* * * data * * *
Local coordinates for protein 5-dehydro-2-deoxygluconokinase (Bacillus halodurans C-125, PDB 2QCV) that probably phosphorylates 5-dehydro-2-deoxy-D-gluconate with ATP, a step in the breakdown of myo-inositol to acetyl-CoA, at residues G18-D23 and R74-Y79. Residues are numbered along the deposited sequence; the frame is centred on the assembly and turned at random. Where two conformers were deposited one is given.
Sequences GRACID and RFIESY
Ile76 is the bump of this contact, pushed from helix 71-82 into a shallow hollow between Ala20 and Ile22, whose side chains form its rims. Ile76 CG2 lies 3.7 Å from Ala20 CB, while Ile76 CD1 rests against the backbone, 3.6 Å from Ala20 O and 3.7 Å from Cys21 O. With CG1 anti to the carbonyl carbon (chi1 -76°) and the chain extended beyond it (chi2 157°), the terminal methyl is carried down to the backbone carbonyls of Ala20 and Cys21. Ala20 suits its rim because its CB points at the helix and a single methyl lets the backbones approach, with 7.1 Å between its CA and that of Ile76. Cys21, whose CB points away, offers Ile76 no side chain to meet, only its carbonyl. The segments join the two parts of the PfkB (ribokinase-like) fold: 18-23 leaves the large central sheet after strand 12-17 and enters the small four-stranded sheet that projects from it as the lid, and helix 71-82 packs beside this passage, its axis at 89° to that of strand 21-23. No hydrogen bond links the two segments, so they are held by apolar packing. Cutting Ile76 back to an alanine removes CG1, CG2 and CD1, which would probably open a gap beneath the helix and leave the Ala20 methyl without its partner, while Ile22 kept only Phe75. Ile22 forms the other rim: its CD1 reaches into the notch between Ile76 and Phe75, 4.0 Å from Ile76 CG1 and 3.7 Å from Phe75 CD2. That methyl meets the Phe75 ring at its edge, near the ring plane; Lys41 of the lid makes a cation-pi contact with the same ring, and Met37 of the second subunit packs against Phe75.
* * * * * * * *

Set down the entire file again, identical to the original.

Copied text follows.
Local coordinates for protein 5-dehydro-2-deoxygluconokinase (Bacillus halodurans C-125, PDB 2QCV) that probably phosphorylates 5-dehydro-2-deoxy-D-gluconate with ATP, a step in the breakdown of myo-inositol to acetyl-CoA, at residues G18-D23 and R74-Y79. Residues are numbered along the deposited sequence; the frame is centred on the assembly and turned at random. Where two conformers were deposited one is given.
Sequences GRACID and RFIESY
Ile76 is the bump of this contact, pushed from helix 71-82 into a shallow hollow between Ala20 and Ile22, whose side chains form its rims. Ile76 CG2 lies 3.7 Å from Ala20 CB, while Ile76 CD1 rests against the backbone, 3.6 Å from Ala20 O and 3.7 Å from Cys21 O. With CG1 anti to the carbonyl carbon (chi1 -76°) and the chain extended beyond it (chi2 157°), the terminal methyl is carried down to the backbone carbonyls of Ala20 and Cys21. Ala20 suits its rim because its CB points at the helix and a single methyl lets the backbones approach, with 7.1 Å between its CA and that of Ile76. Cys21, whose CB points away, offers Ile76 no side chain to meet, only its carbonyl. The segments join the two parts of the PfkB (ribokinase-like) fold: 18-23 leaves the large central sheet after strand 12-17 and enters the small four-stranded sheet that projects from it as the lid, and helix 71-82 packs beside this passage, its axis at 89° to that of strand 21-23. No hydrogen bond links the two segments, so they are held by apolar packing. Cutting Ile76 back to an alanine removes CG1, CG2 and CD1, which would probably open a gap beneath the helix and leave the Ala20 methyl without its partner, while Ile22 kept only Phe75. Ile22 forms the other rim: its CD1 reaches into the notch between Ile76 and Phe75, 4.0 Å from Ile76 CG1 and 3.7 Å from Phe75 CD2. That methyl meets the Phe75 ring at its edge, near the ring plane; Lys41 of the lid makes a cation-pi contact with the same ring, and Met37 of the second subunit packs against Phe75.